“In fact, some versions have no bitter element at all,” says development professional and food historian Tanushree Bhowmik. In Bhowmik’s family, for instance, a much-loved version of the shukto, specially made on birthdays, steers clear of bitter. An assortment of vegetables like sweet potatoes, brinjal, green plantains, long beans and pointed gourd are cooked in ghee tempered with fenugreek and mustard and flavoured with ginger. Freshly-made split pea dumplings fried in mustard oil are added to the mix. But what sets the dish apart is the addition of a slurry made with sesame seeds ground into a paste and rice flour. “It gives the dish a delicious nuttiness and creamy consistency,” says Bhowmik. 

Til shukto. (Photo: Tanushree Bhowmik)
Til shukto. (Photo: Tanushree Bhowmik)

       A more common addition to the shukto is poppy seed paste, sometimes combined with mustard paste. It adds to the texture of the gravy and its earthy, nutty notes complements the bitter and pungent notes. “Posto (poppy seeds) is also known for its cooling properties, which is one of the reasons why it's added to what is essentially a summer dish,” adds Bhowmik. In her book Amish o Niramish Ahaar, Pragyasundari Devi (also Tagore’s niece) on the other hand, insists on adding a concoction of maida, milk and sugar to her shukto—a technique evocative of the cosmopolitan flavour of the Tagore kitchen. It not only lends a creamy finish, but also mellows down the bitterness. “Adding milk to shukto is a more urban practice,” says Bhowmik, “perhaps imported from the Portuguese,” she adds.

Such flexibility has also ensured customization in the shukto universe, sometimes resulting in heirloom family recipes. “My grandmother, who despised bitter melons, would add kolmi shaak’er bora—deep fried dumpling made with ground split peas and kalmi greens which add a feeble bitter note to the dish,” says Kolkata-based food blogger Madhushree Basu Roy. In fact, bora (deep-fried lentil dumpling) or bori (sun dried lentil pellets) are an almost essential element in shukto, perhaps to give the vegetarian dish a textural relief and a meaty bite.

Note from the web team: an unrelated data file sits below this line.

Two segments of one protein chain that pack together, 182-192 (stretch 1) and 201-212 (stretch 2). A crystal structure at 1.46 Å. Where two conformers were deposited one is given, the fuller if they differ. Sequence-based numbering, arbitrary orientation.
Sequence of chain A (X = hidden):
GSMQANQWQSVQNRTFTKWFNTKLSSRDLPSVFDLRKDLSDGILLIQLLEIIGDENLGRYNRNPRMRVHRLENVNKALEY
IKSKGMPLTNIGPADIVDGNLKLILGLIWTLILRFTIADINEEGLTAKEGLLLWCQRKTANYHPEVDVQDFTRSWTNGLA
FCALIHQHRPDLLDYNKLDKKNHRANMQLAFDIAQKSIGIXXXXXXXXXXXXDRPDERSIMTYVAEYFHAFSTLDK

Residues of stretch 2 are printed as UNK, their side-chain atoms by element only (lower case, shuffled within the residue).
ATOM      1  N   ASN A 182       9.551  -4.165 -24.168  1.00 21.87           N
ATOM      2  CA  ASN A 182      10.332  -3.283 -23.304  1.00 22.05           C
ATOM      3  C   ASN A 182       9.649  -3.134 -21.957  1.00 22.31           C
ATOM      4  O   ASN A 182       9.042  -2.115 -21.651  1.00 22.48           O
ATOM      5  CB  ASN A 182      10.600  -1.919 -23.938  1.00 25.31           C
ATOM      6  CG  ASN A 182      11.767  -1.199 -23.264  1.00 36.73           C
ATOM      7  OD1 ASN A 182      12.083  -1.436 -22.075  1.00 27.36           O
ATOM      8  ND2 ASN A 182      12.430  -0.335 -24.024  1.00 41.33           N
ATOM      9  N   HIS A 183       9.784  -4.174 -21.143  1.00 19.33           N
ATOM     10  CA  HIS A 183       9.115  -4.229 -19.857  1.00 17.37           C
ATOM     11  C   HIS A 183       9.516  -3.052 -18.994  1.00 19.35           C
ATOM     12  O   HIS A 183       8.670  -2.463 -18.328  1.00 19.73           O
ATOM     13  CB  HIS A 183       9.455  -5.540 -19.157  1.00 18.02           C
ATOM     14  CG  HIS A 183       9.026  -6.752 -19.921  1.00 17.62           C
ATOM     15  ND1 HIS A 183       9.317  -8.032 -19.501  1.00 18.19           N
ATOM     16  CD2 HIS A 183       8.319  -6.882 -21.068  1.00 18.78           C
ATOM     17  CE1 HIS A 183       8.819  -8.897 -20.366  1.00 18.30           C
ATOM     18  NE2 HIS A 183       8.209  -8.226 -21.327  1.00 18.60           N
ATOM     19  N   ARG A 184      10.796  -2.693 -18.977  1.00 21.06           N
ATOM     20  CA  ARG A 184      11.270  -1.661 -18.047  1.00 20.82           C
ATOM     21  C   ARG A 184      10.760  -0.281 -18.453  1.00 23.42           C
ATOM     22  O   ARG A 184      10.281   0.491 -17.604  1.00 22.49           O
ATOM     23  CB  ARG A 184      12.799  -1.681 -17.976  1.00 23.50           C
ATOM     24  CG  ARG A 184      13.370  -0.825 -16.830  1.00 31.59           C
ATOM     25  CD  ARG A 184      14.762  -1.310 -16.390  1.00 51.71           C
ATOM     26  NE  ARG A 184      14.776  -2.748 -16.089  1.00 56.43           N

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 While vegetarian shukto is more popular in West Bengal with its strong Vaishnav influence that champions vegetarianism, it is in riverine East Bengal where shukto is likely to have acquired a piscine accent. “Typically, lean fish like Magur, Shingi, Kangla, Rui and Mrigel are used to make machher shukto,” says Bhowmik. Sarkar’s cookbook features a particularly interesting recipe for a shukto made with magur fish, diced potatoes and rice flakes. Besides, there is a light, soupy shukto made with rohu fish and vegetables like potatoes, brinjal, bitter melon and raw bananas and shukto made with the unctuous hilsa. Another Kolkata-based food-blogger and home cook Debjani Chatterjee Alam, on the other hand, talks about the bhangachora shukto. “Assorted vegetables—the usual shukto suspects—are cooked with fish head, shrimp and other varieties of small fish to make a somewhat mushy curry, flavoured predominantly with radhuni or wild celery seeds,” says Alam. But there’s no bitter element in this dish.

Bhangachora shukto. (Photo: Debjani Chatterjee Alam)
Bhangachora shukto. (Photo: Debjani Chatterjee Alam)

However, if there is one common thread that runs through the shukto universe it is that quintessentially, the dish is constructed to cool the body and stimulate the digestive fire. In other words, shukto is a one-pot remedy for improved gut health. Taste, a bonus.